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Product Evaluation Program

SCEC approves the evaluation of security products based on category priorities. This allows for the allocation of resources to evaluate the highest priority products as dictated by government.

Applications for security product testing are being accepted for the following priority categories.

Q4 - 2017 - Applications accepted from - 1 October 2017 to 22 December 2017.

  • Administrative Security
  • Combination Locks
  • Class A,B & C doors
  • Door and frame systems
  • Indoor motion detectors
  • Perimeter intrusion detection systems

Pending publication of testing priorities, manufacturers or suppliers who believe their product falls within one of the current priority product categories and periods should read the SCEC Product Evaluation Policy and contact the SCEC to discuss their proposed application.  In some cases, pre-acceptance criteria may be provided to assist applicants in determining whether they wish to proceed in submitting an application.

For further information, please read our FAQs Evaluation Program

Further questions can be submitted in writing via the Contact Us link. Please note however that questions may not be responded to until further details are known. SCEC and T4 Protective Security also reserves the right to respond to questions by publishing responses on this website on a non-attributable basis and without disclosing any confidential information.

Category Descriptions

Alarm system protective switches

This includes door switches and devices used for high security applications that interface to a Type 1 or Type 1A security alarm system.  Traditionally this has included devices such as balanced magnetic reed switches.

Volumetric detectors

This includes volumetric detectors for use in high security applications that interface with a Type 1 security alarm system.  Detectors suitable for intrinsically safe applications are included in this category.

Indoor motion detectors

This includes volumetric detectors for use in high security applications that interface with a Type 1 or Type 1A security alarm system.  

Special purpose detectors, such as those used for intrinsically safe applications, are included in this category.

Pre-constructed door and frame packages

This includes products to suit either Security Zones 3, 4 or 5 applications. Products within this category can be fitted with all applicable SCEC approved hardware and are required to be highly resistant to covert and forcible attack.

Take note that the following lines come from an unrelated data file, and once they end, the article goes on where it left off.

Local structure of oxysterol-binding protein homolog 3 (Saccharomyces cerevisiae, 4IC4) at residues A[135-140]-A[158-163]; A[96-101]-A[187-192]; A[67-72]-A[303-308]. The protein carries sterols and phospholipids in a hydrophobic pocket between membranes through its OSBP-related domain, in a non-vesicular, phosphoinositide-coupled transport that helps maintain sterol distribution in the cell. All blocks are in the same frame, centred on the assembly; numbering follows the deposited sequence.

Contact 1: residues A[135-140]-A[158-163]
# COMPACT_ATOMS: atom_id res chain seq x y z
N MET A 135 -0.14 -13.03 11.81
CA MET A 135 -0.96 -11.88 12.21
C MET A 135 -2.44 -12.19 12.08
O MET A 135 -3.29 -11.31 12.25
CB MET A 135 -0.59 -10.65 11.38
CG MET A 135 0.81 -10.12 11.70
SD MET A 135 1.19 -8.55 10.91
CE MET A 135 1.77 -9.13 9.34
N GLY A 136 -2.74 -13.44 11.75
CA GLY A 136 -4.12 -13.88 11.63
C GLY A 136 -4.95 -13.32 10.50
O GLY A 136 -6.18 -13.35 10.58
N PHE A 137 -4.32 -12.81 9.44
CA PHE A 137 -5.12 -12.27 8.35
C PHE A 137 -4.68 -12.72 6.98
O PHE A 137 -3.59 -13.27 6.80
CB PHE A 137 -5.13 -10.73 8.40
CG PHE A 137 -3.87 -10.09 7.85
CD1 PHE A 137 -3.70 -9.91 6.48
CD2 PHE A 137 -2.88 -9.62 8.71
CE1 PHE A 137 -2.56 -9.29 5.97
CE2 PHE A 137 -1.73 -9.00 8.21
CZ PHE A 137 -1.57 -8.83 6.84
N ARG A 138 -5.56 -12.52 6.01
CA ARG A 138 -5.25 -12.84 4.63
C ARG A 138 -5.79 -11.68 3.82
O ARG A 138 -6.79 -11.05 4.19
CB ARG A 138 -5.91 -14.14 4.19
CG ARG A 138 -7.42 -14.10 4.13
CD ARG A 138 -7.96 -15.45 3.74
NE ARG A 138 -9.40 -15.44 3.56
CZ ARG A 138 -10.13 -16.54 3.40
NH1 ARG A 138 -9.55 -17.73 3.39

Electronic key cabinets

This includes cabinets used to store and manage keys associated with Security Zones 3, 4 or 5 applications. Cabinets considered for this category are required to be highly resistant to covert and forcible attacks on the cabinet itself or attacks against any data communications link interfacing to the cabinet. 

Class A & Class B high security combination locks

This includes combination locks used on Australian Government security containers. Locks in this category must be highly resistant to covert and surreptitious opening techniques.

Security wafer seals for paper based materials           

This product category covers security wafer seals that provide a high level of tamper evidence when used on paper based products.

Forcible Attack Glazing                           

This includes products used to provide a transparent element or barrier in an external building envelope or a physical barrier separating publicly accessible areas from internal secured areas. The glazing will provide resistance and delay to forcible attacks using a variety of hand and power tools in Security Zone 3, 4 and 5 applications.

Keying Systems                

This includes keys and their associated cylinders (keying system) that are typically installed into SCEC approved locking devices such as mortice locks, rim locks and pad locks for use in Security Zone 3, 4 and 5 applications.

Electromagnetic Locks  

This includes electromagnetic locking devices designed to secure doors or access-control portals in Security Zones 4 and 5. These products may be activated by a variety of methods such as: a SCEC approved keying system; physical tokens (keys, RFID tokens, smart cards); PIN codes/combinations; biometrics or external; access control system signals.

Perimeter Intrusion Detection Systems (PIDS)

This includes all perimeter intrusion detection system products for outdoor perimeter applications. Products within this category will need to meet specified false alarm and detection rates through prescribed periods of in-situ “soak testing”.